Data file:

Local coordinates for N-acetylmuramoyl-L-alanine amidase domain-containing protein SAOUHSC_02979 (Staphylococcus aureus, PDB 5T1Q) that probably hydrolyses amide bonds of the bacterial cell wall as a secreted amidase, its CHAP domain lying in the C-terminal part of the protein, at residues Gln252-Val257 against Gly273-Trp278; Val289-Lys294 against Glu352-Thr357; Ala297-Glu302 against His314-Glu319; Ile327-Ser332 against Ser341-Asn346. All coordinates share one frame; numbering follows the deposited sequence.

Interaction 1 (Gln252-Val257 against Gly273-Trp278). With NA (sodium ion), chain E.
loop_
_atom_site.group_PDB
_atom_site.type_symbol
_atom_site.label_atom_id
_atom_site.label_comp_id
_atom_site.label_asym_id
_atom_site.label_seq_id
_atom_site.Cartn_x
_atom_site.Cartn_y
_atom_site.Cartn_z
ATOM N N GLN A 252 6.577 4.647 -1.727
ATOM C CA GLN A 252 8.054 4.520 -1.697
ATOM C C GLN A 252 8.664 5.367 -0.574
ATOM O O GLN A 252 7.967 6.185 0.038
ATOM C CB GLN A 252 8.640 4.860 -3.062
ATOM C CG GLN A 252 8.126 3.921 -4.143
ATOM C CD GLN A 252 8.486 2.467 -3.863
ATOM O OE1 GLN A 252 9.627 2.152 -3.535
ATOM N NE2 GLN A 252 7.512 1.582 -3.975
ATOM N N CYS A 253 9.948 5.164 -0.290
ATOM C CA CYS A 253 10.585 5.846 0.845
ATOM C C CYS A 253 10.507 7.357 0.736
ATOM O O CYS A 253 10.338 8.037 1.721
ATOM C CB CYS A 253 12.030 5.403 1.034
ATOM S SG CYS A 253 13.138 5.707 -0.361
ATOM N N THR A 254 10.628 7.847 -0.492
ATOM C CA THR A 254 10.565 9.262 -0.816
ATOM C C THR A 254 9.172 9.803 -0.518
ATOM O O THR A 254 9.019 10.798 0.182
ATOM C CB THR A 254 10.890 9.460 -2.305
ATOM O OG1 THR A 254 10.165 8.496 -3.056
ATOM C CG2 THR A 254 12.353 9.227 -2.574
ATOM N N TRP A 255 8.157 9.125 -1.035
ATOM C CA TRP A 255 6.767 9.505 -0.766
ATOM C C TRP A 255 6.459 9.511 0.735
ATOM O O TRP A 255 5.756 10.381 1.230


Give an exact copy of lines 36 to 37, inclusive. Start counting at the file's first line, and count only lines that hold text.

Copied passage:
ATOM C CA TRP A 255 6.767 9.505 -0.766
ATOM C C TRP A 255 6.459 9.511 0.735